Site created 12/15/97.
review added: 8/7/98
The Silence of the
1991 (1997) - Orion
review by Todd Doogan,
special to The Digital Bits
A gripping and thoroughly enjoyable decent into hell with a pure
soul as our guide and an evil and enchanting devil to boo at.
Disc Ratings (Video/Audio/Extras):
On all counts other than sound, this is a failed disc. The sound
work is actually very good, but the print seems washed out when
compared to other sources.
Overall Rating: D
This is one great movie, but it's quite simply a flawed disc. With
the bright transfer and lack of any extras the question remains, why
bother when you have the Criterion disc available?
118 Minutes, R, letterboxed widescreen (1.85:1), single-sided,
single-layered, Snapper packaging, film-themed menu screens, scene
access (18 chapters), languages: English (DD 2.0 Surround Sound),
Cinema was given one of it's most endearing anti-heroes in The
Silence Of The Lambs, and somehow we're all the better
for it. Anthony Hopkins injected so much life into the Thomas Harris
creation of Dr. Hannibal "The Cannibal" Lecter, that it
earned him a Best Actor Award at the 1991 Academy Awards. But this
film isn't really about awards, is it? Hell, it was released
Valentine's Day weekend in 1991 -- pretty much a suicide move for a
film "wanting" an Academy Award (which proves this film
didn't expect what it got). Who would have ever expected that the
Academy would remember the film as Best Picture almost a year later.
No one. But surprisingly, Hollywood and the mass public embraced
this tale of serial killers, red herrings and a frumpy FBI agent
with a good bag and cheap shoes.
Despite her pedigree and room of awards, Jodie Foster plays her
best character here in this film. Clarice Starling is the classic
screen hero -- woman or not. She goes through obvious growth,
follows her own mind and saves the day -- eventually. Foster took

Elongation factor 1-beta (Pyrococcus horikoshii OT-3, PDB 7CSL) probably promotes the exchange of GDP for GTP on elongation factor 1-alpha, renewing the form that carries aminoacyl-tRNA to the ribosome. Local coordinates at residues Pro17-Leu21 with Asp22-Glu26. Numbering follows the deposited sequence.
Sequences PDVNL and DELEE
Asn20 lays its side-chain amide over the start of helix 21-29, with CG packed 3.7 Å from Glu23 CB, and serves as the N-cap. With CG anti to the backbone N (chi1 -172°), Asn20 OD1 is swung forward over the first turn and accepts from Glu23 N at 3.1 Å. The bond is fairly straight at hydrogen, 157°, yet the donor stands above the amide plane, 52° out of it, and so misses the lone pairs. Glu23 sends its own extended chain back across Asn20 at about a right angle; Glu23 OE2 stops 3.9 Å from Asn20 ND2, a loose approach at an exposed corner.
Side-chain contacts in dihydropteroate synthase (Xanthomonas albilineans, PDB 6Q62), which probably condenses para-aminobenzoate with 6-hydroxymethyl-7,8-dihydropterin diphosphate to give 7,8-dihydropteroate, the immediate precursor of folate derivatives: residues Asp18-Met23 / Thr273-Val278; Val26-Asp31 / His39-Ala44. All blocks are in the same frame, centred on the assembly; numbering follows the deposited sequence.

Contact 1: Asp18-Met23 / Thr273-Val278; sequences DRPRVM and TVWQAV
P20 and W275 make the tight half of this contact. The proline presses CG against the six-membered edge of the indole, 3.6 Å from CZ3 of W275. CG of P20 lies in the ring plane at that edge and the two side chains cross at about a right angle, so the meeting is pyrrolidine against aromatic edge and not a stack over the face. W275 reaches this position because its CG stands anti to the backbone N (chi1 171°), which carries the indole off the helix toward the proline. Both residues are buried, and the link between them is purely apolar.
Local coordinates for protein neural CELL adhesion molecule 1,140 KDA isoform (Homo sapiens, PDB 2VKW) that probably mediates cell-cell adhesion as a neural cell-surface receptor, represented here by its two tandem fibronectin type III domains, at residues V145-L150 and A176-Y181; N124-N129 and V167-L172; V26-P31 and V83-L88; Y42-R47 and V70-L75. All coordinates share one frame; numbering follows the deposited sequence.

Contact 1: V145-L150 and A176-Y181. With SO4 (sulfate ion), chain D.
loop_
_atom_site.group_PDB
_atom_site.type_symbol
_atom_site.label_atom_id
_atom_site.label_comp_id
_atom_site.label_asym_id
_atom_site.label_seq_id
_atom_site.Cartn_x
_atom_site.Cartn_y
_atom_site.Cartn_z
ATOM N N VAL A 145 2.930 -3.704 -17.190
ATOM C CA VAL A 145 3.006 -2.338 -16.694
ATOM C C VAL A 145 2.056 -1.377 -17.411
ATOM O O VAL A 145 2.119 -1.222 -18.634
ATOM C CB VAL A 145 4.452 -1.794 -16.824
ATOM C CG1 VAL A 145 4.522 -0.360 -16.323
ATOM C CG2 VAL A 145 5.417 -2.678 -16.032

something that could have been a standard female role and made a
three-dimensional character that people all believe in -- and she
did it with a look, an accent and a quiver. That, my friends, is
Anthony Hopkins took what was a stomach-turning, revolting, little
goblin and made him into one of screens sexiest characters. If it
weren't for the tongue eating and explosive head-crunching temper,
Lecter would be someone we'd all love to have over at our house
entertaining our guests. He's calm, cool and witty. And although
people would say, "Oh, that's horrible that Hollywood would
glorify a character like this." Think for a moment that there's
a reason why serial killers get as close as they do to their
victims. You'd have to be a charming, witty and intelligent guy to
be able to pull off some of the weird crap that goes on in this
world. It may be viewed as a cartoon, but I think that this is more
true to the facts than most people really want to believe.
The Silence Of The Lambs is a
great movie, and great movies make for great DVDs, don't they? This
is not the case here. The Image Entertainment edition is a fine
movie only edition - but then again we are talking DVD here, where
are the extras? Sure, it's widescreen, and the print is clean. And
yeah, the sound is even really nice. But (and isn't there always a
but?) that's it. There is nothing else on this disc. There is no
other language other than English. There are no subtitles, and
though the package claims it I didn't find any captioning.
To be completely honest, and I am a professional critic, so I
should be - the print is really washed out. It's lighter than the
video, theatrical or competing DVD releases. Of particular notice is
the "Cage" sequence in Memphis, where Hannibal is about to
make his break for it. Before Lecter gets his second dinner of the
evening, the camera pans over his tape recorder and the drawing he
made of Clarice the transfer is very white, almost washed out. You
can hardly see the drawing. The following "Escape"
sequence seems sapped of its color. Tak Fujimoto, Demme's Director
of Photography used a red filter over the whole "Elevator"
scene that concludes this sequence, but in this version it looks all
so normal - like someone felt that it was too red, and adjusted to
color to be more photogenic. Sure it's easier to look at, but the
feeling you get is kinda lost with that. It's noticeable, and in a
major way it's a problem, in my opinion. That's not to say the print
is bad, it's not. It is very clean and as I said, easy to look at.
It's just not faithful to the vision of the filmmakers.
Why buy a standard movie only edition, when The Criterion
Collection edition is out? That's all I'm sayin'.